Rahul S Dogar, managing director, Holisol Logistics, said, “Inefficient storage, suboptimal modal mix, longer and inconsistent lead times, slow down due to the coordination with multiple regulatory agencies, the lower adaption of technology adds to the operational cost which affects the competitiveness in the international market.”

Let us take a look into how logistics cost can be brought down by attaining the right kind of modal mix, adopting technology, integrating warehouses, reforming tax regimes, reducing documentation and building stakeholder communities. Tear down the walls that separate us and mend the road towards doing business.

In search of the right mix
The draft policy foresees to alter the current modal mix from 60 percent through road, 31 percent for railways and 9 percent in water to 25-30 percent through road, 50-55 percent for railways and 20-25percent in waterways.

On November 12, 2018, at the new multi-modal infrastructure in Varanasi, Prime Minister Narendra Modi received a consignment of Pepsico India that came from Kolkata through river Ganga (Inland Waterway-1), the first-ever containerized vessel sailed on Indian inland waterways. In February 2019, the global container shipping company, Maersk Line started using the same for cargo movements. By November 4, 2019, river Brahmaputra also had its first containerised cargo moving from Kolkata to Guwahati, Assam.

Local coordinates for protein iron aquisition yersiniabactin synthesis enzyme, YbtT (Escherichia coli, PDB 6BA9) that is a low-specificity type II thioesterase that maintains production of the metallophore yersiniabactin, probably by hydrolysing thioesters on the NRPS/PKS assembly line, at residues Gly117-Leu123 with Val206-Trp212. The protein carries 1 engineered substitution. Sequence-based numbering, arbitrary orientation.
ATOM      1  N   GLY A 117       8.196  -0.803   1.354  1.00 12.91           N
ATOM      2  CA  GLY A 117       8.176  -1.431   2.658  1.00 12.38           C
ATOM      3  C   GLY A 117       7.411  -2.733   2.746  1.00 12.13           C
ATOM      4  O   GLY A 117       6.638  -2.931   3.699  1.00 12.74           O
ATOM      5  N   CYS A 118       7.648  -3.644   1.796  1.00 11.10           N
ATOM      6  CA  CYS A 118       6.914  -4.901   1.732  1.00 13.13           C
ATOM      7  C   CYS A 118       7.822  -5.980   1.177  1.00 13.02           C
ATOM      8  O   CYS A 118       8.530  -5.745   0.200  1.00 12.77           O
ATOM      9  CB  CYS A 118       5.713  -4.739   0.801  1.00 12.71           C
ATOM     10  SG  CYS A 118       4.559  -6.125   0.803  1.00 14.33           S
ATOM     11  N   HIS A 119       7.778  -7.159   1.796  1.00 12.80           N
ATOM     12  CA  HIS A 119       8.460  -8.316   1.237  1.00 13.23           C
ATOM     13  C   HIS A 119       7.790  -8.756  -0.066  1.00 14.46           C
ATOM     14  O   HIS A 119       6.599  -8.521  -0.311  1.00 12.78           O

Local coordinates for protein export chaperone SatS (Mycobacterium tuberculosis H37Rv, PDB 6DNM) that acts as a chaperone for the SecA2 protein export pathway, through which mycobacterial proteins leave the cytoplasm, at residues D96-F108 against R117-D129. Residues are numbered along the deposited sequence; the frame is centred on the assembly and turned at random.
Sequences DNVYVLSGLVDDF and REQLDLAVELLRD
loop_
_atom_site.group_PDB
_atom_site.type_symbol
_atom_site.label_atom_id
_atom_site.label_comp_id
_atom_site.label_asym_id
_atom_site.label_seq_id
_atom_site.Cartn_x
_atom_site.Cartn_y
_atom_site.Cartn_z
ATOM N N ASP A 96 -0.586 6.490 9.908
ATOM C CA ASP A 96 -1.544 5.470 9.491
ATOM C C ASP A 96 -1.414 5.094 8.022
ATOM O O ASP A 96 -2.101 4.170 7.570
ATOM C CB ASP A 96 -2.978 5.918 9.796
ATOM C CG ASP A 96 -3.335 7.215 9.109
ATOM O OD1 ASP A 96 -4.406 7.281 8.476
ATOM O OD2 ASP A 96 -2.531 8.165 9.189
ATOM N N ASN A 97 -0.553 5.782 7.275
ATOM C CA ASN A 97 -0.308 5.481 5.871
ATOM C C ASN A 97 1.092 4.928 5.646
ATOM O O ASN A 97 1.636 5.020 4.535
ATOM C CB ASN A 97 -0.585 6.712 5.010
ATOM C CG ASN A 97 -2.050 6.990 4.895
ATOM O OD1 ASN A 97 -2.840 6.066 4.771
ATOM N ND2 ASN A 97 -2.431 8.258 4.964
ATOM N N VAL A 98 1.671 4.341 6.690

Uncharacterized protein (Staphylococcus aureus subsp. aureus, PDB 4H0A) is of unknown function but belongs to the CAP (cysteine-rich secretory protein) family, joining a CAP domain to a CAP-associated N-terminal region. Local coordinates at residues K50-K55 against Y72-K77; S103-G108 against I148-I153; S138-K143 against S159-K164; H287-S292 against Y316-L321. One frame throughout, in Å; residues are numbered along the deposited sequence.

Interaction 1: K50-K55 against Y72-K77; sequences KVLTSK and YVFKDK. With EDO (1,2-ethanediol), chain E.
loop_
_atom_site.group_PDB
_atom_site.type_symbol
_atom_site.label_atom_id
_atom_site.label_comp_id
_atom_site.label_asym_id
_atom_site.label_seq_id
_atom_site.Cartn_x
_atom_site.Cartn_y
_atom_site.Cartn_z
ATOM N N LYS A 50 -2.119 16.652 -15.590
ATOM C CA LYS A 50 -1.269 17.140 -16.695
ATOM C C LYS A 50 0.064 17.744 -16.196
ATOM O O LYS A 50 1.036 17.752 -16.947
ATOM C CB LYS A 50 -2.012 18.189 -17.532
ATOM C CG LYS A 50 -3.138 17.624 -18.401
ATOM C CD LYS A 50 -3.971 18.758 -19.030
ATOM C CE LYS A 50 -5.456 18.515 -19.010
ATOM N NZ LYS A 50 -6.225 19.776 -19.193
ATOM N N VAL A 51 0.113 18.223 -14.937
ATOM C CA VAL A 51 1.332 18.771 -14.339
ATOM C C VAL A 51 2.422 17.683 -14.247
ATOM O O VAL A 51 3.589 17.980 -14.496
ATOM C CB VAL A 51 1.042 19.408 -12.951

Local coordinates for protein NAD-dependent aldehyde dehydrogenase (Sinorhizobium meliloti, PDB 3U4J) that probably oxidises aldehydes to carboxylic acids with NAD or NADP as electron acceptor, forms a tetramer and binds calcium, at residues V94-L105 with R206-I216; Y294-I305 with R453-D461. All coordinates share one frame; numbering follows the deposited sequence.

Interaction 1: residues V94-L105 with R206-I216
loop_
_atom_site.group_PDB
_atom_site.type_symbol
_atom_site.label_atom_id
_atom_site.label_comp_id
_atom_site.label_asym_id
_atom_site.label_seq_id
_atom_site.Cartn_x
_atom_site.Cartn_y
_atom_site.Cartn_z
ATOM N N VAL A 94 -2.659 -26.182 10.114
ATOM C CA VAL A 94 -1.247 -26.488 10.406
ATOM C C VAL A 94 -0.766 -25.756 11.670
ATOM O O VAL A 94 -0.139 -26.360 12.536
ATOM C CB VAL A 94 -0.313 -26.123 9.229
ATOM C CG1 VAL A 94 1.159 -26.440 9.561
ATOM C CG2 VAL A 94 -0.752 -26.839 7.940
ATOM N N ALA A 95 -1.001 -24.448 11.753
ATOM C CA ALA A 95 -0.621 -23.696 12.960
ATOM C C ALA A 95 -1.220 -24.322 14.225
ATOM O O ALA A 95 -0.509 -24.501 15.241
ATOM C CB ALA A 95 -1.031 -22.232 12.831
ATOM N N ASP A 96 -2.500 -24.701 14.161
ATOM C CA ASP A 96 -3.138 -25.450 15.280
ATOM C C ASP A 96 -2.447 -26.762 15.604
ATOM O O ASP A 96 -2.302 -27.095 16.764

“With cargo successfully being transported via Inland Waterways-1 this year, we hope to see even more increase in multimodal transport routes, aided by the efforts of Sagarmala project,” said Felder.

Launched in 2015, Sagarmala scheme of the central government wants to double the freight share of coastal shipping to 12 percent by 2025 from the current 6 percent. In January 2019, Container Corporation of India (Concor) ventured into coastal freight shipping by starting a service from Kandla to Tuticorin via Mangalore and Kochi flagged off by Nitin Gadkari, minister for Road Transport and Highways and Shipping.

Deepal Shah, chief financial officer, Allcargo Logistics said, “Lot of over-dimensional cargo can be moved through waterways. At Allcargo, we have moved stator using the multimodal route (road and coastal) for a thermal power project in Nabinahar. Route was – Sanand to Mundra (road), Mundra to Kolkata (coastal route), Kolkata to Bakhtiyarpur (Ganges). This considerably reduces unnecessary cost of road transportation.”